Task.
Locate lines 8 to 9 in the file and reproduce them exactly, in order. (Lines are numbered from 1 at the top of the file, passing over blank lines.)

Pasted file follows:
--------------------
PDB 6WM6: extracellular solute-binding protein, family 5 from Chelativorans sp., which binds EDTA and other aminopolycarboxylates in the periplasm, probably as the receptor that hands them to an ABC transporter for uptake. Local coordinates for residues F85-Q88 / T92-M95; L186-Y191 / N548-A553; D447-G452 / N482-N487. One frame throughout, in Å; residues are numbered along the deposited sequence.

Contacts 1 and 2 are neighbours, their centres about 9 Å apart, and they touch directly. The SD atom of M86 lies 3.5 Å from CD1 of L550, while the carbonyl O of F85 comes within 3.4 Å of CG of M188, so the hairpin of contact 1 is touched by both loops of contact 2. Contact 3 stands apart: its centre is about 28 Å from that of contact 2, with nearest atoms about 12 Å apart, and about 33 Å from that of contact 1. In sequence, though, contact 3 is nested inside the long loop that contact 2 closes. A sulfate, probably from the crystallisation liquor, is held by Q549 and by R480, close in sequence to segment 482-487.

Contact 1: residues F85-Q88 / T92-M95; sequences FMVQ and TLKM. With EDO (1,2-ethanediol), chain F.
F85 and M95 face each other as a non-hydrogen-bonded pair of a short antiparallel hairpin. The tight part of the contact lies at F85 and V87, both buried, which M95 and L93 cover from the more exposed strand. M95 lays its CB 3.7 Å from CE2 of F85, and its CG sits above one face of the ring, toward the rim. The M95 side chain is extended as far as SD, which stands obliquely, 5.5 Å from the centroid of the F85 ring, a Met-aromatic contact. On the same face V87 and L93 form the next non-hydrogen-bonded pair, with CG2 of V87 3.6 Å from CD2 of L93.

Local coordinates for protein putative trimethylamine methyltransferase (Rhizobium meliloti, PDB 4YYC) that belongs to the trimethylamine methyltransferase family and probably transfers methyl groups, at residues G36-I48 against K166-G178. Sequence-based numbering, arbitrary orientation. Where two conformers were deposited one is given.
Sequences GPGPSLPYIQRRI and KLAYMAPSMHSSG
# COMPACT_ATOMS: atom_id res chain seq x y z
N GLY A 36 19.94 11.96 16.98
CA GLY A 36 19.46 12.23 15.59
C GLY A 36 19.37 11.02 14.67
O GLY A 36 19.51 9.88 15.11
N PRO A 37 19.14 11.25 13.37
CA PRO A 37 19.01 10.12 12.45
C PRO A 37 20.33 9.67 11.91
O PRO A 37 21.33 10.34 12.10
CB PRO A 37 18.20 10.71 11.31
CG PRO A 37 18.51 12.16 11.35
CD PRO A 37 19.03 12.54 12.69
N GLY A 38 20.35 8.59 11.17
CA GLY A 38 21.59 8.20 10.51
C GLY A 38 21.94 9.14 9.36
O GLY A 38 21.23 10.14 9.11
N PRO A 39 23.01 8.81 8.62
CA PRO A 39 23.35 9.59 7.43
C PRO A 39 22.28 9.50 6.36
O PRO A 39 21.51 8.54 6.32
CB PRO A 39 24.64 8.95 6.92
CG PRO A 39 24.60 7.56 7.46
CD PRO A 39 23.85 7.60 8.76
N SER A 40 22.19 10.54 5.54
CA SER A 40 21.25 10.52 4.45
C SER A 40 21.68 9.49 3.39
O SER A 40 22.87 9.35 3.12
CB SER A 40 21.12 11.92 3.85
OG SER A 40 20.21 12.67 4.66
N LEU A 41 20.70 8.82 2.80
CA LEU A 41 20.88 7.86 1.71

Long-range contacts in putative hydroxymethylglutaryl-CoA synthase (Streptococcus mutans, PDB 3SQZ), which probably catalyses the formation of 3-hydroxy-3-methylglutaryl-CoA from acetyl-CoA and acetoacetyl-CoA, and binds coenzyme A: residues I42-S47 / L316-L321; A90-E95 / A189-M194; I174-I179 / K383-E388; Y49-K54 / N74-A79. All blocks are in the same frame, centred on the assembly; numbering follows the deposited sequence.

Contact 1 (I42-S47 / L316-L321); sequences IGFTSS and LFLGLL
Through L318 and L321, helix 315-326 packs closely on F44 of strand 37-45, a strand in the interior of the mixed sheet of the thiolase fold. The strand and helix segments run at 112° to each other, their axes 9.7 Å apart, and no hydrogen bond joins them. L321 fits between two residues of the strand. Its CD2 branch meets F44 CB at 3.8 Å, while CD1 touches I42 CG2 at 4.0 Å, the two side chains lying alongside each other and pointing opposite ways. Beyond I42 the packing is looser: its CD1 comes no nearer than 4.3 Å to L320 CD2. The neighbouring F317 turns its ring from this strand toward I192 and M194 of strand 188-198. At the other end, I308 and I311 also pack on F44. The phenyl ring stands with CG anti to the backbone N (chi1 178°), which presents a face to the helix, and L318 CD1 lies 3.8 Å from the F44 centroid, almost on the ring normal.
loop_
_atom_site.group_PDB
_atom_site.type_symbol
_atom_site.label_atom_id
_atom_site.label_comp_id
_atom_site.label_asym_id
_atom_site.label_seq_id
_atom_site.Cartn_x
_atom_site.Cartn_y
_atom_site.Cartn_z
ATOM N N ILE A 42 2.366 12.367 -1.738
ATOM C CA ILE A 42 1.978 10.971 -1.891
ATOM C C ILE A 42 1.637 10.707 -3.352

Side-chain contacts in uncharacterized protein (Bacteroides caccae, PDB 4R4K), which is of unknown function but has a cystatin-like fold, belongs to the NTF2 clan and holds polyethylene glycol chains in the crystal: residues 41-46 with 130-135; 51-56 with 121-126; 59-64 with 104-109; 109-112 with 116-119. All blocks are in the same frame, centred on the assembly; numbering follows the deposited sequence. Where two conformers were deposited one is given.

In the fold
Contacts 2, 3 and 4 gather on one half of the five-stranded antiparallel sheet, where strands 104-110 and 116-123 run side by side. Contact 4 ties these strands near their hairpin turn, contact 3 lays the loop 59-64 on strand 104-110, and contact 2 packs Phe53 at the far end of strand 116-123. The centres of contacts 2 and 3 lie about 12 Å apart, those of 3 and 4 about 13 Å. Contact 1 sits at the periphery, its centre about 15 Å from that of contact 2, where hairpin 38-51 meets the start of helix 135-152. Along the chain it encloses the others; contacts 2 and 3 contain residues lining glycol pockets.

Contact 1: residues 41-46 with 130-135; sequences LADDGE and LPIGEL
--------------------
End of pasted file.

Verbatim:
N GLY A 36 19.94 11.96 16.98
CA GLY A 36 19.46 12.23 15.59